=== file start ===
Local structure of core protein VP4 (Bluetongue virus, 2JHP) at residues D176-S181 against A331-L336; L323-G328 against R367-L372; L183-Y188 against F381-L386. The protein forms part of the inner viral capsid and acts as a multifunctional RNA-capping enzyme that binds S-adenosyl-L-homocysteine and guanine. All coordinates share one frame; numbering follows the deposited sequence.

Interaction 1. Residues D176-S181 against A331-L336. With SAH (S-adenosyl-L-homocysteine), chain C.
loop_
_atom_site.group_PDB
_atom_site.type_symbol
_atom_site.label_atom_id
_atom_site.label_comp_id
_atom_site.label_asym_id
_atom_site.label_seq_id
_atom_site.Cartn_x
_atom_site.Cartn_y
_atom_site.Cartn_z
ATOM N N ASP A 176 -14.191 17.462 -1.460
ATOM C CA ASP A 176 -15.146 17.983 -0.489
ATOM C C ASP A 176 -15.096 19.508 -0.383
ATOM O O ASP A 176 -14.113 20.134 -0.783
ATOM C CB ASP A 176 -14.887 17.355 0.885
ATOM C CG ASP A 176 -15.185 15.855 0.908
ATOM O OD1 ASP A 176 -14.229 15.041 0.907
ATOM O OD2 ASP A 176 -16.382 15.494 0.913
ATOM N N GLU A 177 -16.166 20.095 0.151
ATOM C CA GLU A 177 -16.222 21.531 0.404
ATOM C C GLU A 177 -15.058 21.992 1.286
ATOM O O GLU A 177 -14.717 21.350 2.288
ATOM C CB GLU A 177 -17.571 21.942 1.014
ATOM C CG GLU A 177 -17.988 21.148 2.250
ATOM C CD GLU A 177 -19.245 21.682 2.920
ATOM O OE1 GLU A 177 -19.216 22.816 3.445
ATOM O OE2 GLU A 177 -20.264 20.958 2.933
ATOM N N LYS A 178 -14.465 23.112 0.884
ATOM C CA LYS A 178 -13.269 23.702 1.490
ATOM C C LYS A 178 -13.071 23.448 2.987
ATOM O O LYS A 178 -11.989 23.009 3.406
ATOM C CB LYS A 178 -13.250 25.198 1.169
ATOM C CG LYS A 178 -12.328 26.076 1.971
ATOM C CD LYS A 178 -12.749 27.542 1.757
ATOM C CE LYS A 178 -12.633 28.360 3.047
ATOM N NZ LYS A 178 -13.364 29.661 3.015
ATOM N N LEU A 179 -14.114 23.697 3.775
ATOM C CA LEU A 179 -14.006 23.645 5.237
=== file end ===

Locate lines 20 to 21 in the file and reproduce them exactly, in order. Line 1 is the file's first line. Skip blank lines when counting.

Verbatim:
ATOM O OD2 ASP A 176 -16.382 15.494 0.913
ATOM N N GLU A 177 -16.166 20.095 0.151